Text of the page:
Importance of dendritic cells during Schistosoma mansoni infection
Phythian-Adams, Alexander Thomas Luke
Adams, Alexander Thomas Luke Phythian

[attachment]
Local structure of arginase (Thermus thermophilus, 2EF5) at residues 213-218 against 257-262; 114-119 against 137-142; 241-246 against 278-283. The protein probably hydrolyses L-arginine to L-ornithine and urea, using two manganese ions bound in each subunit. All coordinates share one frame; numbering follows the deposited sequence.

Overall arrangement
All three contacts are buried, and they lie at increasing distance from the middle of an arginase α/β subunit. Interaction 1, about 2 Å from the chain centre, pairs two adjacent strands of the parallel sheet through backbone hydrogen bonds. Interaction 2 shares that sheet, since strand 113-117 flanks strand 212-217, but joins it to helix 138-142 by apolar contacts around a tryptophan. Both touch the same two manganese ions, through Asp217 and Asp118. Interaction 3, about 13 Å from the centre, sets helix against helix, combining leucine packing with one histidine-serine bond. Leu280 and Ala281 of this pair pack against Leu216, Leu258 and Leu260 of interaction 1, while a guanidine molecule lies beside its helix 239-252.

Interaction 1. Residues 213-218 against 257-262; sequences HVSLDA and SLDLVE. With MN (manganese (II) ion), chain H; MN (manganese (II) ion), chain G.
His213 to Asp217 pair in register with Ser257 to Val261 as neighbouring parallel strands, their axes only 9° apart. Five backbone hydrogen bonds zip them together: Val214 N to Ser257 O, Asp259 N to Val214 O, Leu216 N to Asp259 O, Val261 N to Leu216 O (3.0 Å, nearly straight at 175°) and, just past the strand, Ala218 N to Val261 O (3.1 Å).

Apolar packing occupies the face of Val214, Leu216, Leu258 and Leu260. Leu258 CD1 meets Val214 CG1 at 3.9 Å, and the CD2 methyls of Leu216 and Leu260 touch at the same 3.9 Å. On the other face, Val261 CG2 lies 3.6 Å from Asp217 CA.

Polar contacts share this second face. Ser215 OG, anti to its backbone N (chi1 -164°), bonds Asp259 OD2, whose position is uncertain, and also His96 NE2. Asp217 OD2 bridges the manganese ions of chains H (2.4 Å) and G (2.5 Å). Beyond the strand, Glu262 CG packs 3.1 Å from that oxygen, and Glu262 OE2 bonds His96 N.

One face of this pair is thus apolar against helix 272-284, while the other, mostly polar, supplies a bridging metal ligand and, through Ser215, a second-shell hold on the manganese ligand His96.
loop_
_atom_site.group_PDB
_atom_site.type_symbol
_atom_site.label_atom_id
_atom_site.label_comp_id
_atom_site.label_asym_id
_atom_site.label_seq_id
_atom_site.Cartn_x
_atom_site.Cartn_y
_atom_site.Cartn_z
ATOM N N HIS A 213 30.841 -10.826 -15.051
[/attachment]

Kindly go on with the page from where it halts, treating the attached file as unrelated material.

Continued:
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Infection with the helminth parasite Schistosoma mansoni leads to chronic inflammation and Th2 mediated fibrosis, which result in severe pathology characterised by hepatosplenomegaly. Dendritic cells (DCs) are adept initiators of CD4+ T cell responses, but their fundamental importance in this regard in Th2 settings remains to be demonstrated. Indeed, the role of DCs at different stages of infection with S. mansoni is also yet to be determined. In addition, the importance of the interaction of DCs with tissue factors in the tissue microenvironment on the development of Th2 response to S. mansoni antigens is an area of active research and debate. This thesis is comprises of four studies. The first study tackles the involvement and importance of DCs in the induction and development of Th2 responses against S. mansoni using CD11c–diphtheria toxin receptor mice to deplete CD11c+ cells during the priming stage of the CD4+ Th2 response against S. mansoni. Diphtheria toxin treatment significantly depleted CD11c+ DCs from all tissues tested, with 70-80% efficacy. Even this incomplete depletion resulted in dramatically impaired CD4+ T cell production of Th2 cytokines, altering the balance of the immune response and causing a shift towards IFN-γ production. In contrast, basophil depletion using Mar-1 antibody had no measurable effect on Th2 induction in this system. These data underline the vital role that CD11c+ antigen presenting cells can play in orchestrating Th2 development against helminth infection in vivo, a response that is ordinarily balanced so as to prevent the potentially damaging production of inflammatory cytokines. The second study addresses whether the exposure of DCs to the cercarial stage of the parasite is critical for either parasite survival or the subsequent development of the Th2 immune response against later stages of infection. It was found that CD11c depletion prior to infection resulted in increased parasite survival, but did not impair the development of CD4+ T cell Th2 response later in infection. The third study asked whether DCs continue to be necessary for the maintenance of the chronic immune response during infection with S. mansoni. In contrast, depletion of CD11c+ cells during the initiation (4 to 6 weeks) or maintenance (6 to 8 weeks or 12 to 14 weeks) of Th2 response to eggs, resulted in severely impaired Th2 cytokine production. Interestingly, depletion during the later stages of infection led to dramatic weight loss and mortality, coincident with impaired CD4+ T cell responses. These data suggest that CD11c+ antigen presenting cells, in addition to being important in the early priming phase, also play a vital role in the maintenance and homeostasis of chronic CD4+ T cell responses in a Th2 infection setting, the disruption of which can have lethal consequences. The final study in this thesis aimed to establish whether the tissue factor thymic stromal lymphopoietin (TSLP) is able to enhance or modulate the Th2 responses initiated by DCs stimulated with SEA. Contrary to previous studies, it was found that BMDCs do not become phenotypically activated by TSLP, in particular, they do not up-regulate the costimulatory molecule OX40L, nor does TSLP suppress the production of IL-12p40 or IL-12p70 in response to LPS or CpG. Further, exposure to TSLP had no impact on DC cytokine production or survival. Irrespective of this unaltered profile in vitro, TSLP exposed DCs transferred in vivo induced the production of significantly more Th1 and Th2 cytokines from polyclonally restimulated splenocytes than DCs exposed to medium alone. In addition to this, TSLP altered the kinetic of the immune response induced by DCs stimulated with the soluble egg antigen (SEA) of S. mansoni. This was characterised by the antigen specific production of T cell cytokines starting more rapidly than with non-TSLP treated control DCs. The alteration in the kinetics of the immune response was not restricted to Th2 antigens and was also seen to some extent in Propionibacterium acnes stimulated DCs. This suggests a possible role for TSLP in either inducing faster DC migration or greater production of T cell chemoattractants and thus, enhancing the rate of DC interaction with T cells.